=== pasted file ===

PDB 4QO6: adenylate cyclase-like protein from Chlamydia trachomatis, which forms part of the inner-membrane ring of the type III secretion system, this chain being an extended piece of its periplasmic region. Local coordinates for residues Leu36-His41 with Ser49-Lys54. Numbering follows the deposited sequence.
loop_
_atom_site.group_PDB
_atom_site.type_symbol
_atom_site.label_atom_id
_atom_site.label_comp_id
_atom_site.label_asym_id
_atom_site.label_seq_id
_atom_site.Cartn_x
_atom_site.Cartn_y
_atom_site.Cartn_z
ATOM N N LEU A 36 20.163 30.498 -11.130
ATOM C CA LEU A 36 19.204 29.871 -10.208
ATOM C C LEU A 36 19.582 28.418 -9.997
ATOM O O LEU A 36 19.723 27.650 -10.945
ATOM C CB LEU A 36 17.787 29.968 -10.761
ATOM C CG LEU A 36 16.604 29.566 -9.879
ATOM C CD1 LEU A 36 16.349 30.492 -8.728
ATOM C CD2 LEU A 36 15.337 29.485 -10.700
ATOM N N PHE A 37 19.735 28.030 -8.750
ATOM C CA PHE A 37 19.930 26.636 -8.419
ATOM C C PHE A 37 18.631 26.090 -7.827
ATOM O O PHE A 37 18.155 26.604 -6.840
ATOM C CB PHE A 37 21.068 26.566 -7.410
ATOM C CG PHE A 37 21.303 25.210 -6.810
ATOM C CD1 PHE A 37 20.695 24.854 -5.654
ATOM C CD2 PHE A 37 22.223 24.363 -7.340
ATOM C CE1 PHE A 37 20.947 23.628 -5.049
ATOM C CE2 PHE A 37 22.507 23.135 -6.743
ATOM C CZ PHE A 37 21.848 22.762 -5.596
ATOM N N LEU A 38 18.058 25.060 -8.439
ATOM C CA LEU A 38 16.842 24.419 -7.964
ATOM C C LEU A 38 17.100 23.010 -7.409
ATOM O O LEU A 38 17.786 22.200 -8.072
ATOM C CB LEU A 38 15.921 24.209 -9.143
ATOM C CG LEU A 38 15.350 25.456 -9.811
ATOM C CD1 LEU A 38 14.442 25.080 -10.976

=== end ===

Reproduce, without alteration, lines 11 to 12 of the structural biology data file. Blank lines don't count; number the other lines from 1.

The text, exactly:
_atom_site.Cartn_z
ATOM N N LEU A 36 20.163 30.498 -11.130